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The Inside Line: Sugarloaf, ME

Travel East

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Elevation: 4,237 feet Vertical Drop: 2,820 feet acres: 1,400 Snowfall: 176 inches (at 3,695 feet) Getting There: Sugarloaf is two hours from Portland and four hours from Boston. Head north on I-95 to US 27. Info: 800-843-5623,

Beta: Sure, the postcard views stretching all the way to Canada from atop Sugarloaf, the state’s second-highest peak, are dandy, and the vibe is laid-back, but that’s not why you’ll slog to the hinterlands of Maine to ski here. A massive, bald-topped chunk of mountain, the Loaf has a greater vertical drop than Taos and twice the acreage of Aspen Mountain. You’ll find tight glades, serpentine bump runs like Bubblecuffer, and toe-curling fall-line dives like White Nitro. The mountain’s pièce de résistance: The Snowfields, a 600-foot vertical plunge through a maze of boulders and snow-encrusted scrub pine. It’s an ungroomed, above-the-trees playground unlike any other in New England. After a nor’easter, there’s no place else to be.

Powder Day
8:30 a.m.: Take the Whiffletree and King Pine quads and make laps through pillowed bumps and glades in King Pine Bowl. 10 a.m.: Migrate skier’s left to the Spillway East Double, taking on Upper Gondola Line, a narrow, precipitous heart-in-your-neck-gaiter chute. Post lunch: Work your way to the Timberline quad. From the summit, pick your line through The Snowfields.

3 Days Later
Look to the trees to find hidden powder. Begin with the glades of King Pine Bowl, where the snow’s the deepest, thanks to prevailing winds. Find the last of the fresh in the glades beneath the Sugarloaf Superquad.

Spring Day
In spring, the firm bumps in King Pine Bowl soften up. Start here. Follow the sun’s boilerplate-mellowing rays as they hit Ripsaw. Find corn lower down on Haywire.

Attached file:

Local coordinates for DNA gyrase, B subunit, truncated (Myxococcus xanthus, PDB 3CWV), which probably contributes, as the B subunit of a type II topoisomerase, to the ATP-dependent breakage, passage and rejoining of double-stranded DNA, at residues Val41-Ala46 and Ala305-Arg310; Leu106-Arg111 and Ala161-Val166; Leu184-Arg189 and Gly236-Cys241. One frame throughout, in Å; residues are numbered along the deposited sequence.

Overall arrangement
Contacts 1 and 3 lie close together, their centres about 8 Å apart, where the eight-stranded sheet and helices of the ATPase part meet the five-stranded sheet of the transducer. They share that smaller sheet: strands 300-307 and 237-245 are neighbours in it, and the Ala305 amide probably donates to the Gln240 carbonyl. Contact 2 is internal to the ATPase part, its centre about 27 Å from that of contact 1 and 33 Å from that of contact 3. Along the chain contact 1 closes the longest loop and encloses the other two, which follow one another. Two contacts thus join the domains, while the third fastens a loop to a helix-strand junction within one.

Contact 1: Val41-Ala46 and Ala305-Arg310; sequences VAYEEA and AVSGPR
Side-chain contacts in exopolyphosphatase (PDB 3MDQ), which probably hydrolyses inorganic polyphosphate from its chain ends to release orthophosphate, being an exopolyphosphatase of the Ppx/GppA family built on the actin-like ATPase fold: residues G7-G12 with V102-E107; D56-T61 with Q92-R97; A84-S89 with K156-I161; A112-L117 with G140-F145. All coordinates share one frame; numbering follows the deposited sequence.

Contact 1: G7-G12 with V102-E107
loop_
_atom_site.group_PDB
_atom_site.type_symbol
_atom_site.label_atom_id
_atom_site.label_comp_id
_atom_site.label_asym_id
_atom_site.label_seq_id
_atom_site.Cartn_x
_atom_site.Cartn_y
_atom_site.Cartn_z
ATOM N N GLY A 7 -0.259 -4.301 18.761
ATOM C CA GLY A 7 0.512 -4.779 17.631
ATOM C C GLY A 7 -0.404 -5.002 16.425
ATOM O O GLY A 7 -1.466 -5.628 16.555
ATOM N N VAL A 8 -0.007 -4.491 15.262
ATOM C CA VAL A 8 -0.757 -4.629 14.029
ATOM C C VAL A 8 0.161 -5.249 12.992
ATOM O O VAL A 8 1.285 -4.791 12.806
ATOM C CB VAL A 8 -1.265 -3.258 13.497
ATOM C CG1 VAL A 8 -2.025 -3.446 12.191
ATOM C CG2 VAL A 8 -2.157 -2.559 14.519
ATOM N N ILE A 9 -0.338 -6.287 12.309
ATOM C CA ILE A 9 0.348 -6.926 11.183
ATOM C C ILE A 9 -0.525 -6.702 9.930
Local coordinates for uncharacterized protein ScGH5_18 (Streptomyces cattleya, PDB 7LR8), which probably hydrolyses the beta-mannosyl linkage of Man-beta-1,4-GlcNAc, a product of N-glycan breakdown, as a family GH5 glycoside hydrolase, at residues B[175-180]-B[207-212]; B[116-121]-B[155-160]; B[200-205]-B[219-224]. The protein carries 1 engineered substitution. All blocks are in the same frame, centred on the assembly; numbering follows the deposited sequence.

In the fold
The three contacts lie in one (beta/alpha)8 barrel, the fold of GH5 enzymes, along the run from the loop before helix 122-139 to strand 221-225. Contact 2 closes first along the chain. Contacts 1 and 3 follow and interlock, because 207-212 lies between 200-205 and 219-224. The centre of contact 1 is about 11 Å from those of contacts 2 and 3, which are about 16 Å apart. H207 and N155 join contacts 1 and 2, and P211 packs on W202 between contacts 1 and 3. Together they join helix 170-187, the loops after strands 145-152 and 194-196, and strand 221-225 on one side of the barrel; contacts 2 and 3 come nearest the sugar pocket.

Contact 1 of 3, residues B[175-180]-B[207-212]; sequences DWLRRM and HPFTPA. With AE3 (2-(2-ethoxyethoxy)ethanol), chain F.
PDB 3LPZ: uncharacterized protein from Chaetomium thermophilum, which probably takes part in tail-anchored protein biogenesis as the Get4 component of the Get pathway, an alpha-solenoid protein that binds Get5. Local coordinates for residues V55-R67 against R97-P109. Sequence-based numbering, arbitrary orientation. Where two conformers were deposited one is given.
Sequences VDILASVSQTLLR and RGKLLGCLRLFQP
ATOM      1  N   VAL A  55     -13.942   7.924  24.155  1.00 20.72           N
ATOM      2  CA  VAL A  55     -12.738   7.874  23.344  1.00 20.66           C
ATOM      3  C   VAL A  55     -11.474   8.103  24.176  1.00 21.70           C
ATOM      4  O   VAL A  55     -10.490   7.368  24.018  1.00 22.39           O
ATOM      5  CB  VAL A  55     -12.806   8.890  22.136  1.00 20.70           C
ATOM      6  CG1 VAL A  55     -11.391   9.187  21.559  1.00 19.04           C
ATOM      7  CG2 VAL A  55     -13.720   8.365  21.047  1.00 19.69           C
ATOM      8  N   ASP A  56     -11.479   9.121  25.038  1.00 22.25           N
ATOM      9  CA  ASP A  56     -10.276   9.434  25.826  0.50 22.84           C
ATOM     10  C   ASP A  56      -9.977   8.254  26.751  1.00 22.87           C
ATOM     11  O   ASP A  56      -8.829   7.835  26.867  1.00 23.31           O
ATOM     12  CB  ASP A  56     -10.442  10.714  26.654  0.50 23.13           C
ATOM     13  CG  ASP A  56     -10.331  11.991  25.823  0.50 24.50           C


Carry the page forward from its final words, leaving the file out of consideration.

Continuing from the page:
[250AD LEFT]

The Riding
Ride Double Bitter to the terrain park and its 17-foot-high, 400-foot-long halfpipe, one of the longest in the Northeast. If you play in the eastern reaches of The Snowfields, be prepared for the short chug back on Hard Tack.

Proving Grounds
Marquee Route: Upper Narrow Gauge slingshots you downhill with more twists and turns than a luge run. About a third of the way down, veer skier’s left and launch the short 37-degree connector trail called Cribworks.
Off-Broadway: One of the mountain’s oldest runs, and maybe its narrowest, Double Bitter “is like riding a bowling ball down a rain gutter,” says one local.

Drinking & Dancing
The Widowmaker Lounge (207-237-6845) is the base area’s top venue for bands and dancing. For happy hour, hit the Sugarloaf Brewing Company (207-237-2211), with its pine post-and-beam cathedral ceiling. Order up a home-brewed pint of Snowmaker Oatmeal Stout for two bucks. Wednesdays are open-mike nights.

Cure your hangover with a stack of blueberry pancakes at the Woodsman (207-265-2561) in Kingfield. Lunch at the on-mountain Bullwinkle’s (207-237-2000). For dinner, it’s burgers and potato ale at the Bag & Kettle (207-237-2451) in the base village. Splurge on local dishes like maple cider chicken at One Stanley Avenue (207-265-5541) in town.

Three Stanley Avenue Bed & Breakfast, built 100 years ago, has six clean, cozy rooms ($60-$65; If you want someone to carry your bags and park your car, stay at the Grand Summit Resort Hotel in the village ($120-$260;

Locals rendezvous at day’s end to hang out and party at a picnic table in the woods. Look for the entrance to a path near the top of the Horseshoe trail.

Essential Gear
With a summit high above tree line, the only barrier between your face and the strong, frigid breezes blowing down from Canada is Kiehl’s All-Sport “Non-Freeze” Face Protector ($15;, a waxy concoction with SPF 30 designed by World Cup raacer Klaus Heidegger.